Tsukiji Fish Market

I visited the famous Tsukiji fish market on Friday May 2nd. Here’s what I did, with my recommendations for how to do it better / improve (if you need any external validation, just ask becca plofker):

  • 5:17am – Wake up and throw on some deodorant, sneakers, and clothes. Make sure you wear shoes that aren’t slippery. The ground will be wet and you don’t want to slip and fall into some fish tank.
  • 5:25am – Walk to the fish market from my hotel in Ginza.
  • 5:35am – Meandered through the fish market, getting lost along the way. Finally stumbled upon the frozen fish auction in the back right side of the complex. I watched them auction off thousands of dollars of frozen fish.
  • 6:00am – Watch them take the fish from the floor of the auction and put them onto carts. They simply drag the fish along the ground with a crowbar. Not the most appetizing sight.

  • 6:05am – Walk through the rest of the market where vendors are selling the food that has been unloaded in the middle of the night. Every kind of edible animal that comes from the sea is being sold here. They were gutting fish, packaging it into resealable containers, and then selling it to Sushi chefs right in front of me. In the video below, I was afraid I would piss off the guy with the huge knife. In my imagination, he took the bigger knife / sword and chopped me in half. Luckily, that didn’t happen.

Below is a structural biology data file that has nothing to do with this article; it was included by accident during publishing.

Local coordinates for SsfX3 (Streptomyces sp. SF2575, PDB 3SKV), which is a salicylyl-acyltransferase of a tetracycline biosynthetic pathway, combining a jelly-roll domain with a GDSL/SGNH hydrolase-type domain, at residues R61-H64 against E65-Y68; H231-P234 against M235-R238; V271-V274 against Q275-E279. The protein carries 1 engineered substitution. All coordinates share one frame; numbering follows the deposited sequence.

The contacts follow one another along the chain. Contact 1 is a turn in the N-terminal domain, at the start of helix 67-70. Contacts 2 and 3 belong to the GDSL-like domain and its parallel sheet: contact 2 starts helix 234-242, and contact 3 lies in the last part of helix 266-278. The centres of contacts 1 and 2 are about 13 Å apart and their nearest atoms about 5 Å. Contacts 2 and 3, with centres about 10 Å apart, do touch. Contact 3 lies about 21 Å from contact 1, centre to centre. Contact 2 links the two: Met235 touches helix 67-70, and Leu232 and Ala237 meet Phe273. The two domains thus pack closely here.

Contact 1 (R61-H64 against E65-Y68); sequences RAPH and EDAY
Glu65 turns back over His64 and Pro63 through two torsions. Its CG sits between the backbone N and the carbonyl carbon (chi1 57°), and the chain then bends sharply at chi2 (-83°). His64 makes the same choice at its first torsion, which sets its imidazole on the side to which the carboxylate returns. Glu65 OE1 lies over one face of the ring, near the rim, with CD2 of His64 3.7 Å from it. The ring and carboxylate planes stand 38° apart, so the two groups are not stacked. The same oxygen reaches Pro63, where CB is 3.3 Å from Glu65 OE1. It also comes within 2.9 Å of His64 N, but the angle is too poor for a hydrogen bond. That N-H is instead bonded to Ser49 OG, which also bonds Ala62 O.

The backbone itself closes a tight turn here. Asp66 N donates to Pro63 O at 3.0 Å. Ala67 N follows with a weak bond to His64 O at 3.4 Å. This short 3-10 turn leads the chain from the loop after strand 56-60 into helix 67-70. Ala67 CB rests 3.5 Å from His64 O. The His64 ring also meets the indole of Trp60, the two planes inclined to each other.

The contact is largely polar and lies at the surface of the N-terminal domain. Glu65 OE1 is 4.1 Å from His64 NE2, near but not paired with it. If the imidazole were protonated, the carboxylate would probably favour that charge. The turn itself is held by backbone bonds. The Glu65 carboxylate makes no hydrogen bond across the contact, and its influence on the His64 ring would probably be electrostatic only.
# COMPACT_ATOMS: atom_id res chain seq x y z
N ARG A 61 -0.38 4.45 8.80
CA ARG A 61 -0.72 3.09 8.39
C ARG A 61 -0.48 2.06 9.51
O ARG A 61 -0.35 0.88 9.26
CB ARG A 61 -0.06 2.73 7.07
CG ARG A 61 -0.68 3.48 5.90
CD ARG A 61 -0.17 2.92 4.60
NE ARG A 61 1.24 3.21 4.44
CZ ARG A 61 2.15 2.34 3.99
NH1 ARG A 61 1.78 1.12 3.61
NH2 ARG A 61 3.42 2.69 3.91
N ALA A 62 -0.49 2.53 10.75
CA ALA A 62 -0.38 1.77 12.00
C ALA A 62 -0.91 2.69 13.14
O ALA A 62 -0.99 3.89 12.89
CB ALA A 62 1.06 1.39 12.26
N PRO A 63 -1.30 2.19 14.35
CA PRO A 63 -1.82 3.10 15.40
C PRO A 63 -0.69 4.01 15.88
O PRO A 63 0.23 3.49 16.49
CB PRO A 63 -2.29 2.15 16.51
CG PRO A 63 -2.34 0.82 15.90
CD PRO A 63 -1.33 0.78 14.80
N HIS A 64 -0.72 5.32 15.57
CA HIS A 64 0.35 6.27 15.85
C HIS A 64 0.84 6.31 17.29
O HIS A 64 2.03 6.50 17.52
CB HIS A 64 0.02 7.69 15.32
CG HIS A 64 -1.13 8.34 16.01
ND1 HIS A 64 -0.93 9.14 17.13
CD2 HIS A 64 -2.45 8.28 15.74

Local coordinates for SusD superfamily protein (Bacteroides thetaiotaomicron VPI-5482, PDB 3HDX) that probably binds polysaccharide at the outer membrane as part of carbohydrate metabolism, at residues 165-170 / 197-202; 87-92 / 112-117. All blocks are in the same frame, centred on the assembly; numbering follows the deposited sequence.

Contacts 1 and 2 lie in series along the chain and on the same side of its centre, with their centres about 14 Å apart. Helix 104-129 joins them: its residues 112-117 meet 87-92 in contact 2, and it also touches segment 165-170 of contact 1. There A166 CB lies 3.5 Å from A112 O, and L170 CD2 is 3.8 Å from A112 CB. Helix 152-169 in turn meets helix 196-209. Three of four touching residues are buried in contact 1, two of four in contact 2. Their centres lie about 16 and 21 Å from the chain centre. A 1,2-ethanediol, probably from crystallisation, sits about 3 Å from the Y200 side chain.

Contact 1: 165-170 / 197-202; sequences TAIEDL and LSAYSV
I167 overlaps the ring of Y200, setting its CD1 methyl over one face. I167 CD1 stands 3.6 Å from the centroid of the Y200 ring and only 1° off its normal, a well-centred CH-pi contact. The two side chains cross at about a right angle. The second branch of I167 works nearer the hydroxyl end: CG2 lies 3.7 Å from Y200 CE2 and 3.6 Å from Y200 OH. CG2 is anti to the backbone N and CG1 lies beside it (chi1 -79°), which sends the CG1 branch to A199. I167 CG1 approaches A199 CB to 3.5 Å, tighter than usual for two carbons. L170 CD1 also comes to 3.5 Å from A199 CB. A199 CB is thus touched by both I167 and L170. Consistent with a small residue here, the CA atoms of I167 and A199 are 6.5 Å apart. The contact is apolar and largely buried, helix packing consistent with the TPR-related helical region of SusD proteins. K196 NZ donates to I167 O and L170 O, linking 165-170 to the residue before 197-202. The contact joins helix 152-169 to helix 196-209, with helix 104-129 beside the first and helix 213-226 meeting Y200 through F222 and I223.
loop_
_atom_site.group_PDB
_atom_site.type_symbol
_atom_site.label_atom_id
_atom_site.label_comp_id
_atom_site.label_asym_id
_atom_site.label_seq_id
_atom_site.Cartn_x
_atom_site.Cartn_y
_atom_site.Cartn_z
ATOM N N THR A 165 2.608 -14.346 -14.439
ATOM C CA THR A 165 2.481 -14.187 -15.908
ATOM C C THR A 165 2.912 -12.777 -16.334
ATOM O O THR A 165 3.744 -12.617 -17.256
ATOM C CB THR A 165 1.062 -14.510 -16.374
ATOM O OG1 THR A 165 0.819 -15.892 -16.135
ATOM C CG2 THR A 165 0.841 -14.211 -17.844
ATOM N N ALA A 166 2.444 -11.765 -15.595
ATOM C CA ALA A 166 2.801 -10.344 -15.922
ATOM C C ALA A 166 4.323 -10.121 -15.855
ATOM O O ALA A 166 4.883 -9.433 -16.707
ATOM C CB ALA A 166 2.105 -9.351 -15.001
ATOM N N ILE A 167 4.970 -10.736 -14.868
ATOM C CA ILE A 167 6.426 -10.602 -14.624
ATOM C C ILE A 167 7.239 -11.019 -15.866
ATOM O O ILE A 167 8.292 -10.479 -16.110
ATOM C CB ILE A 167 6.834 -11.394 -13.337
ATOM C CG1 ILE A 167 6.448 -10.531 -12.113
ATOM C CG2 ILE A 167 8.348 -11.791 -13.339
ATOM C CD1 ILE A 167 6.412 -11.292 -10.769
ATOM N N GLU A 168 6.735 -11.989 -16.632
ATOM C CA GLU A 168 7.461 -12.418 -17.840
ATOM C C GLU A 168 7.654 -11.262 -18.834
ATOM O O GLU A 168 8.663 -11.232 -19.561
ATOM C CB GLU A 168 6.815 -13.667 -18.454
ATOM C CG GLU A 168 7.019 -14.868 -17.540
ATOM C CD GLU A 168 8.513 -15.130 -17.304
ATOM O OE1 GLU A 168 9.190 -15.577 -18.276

• 6:35am – Walk to the restaurant alley to grab some sushi for breakfast. There were already a bunch of people in line at different sushi restaurants. I hadn’t done my homework about which restaurant I wanted to go to, but I figured that they all have access to the same extremely fresh fish and that I wouldn’t miss out. I was not disappointed.
  • 7:15am – Go back to the hotel, shower, and head to work. Not a bad start to the day.

It was an interesting experience for a bunch of different reasons. I have never spent that much time on a farm, so I’m not used to seeing my food in its original form before I eat it. There’s also a weird dynamic between the Japanese workers in the market and the loads of tourists staring at them with their mouths agape. It’s obvious that while you’re allowed to watch the circus that unfolds in the market, you shouldn’t be seen, heard, or get in the way of anyone. Workers drive around on carts that have a rotating wheel in the front, and they would no qualms about running you over. Seriously.

I think I timed it pretty well, but I think I could have gotten there earlier and spent more time walking around and enjoying the sights. I uploaded my photos from the entire morning earlier today. They had some funky looking fish on sale.


  1. Yessss!! Fish market!!

  2. well done sir. A complete Tsukiji experience, and all before a days work. nothing babyish about that.

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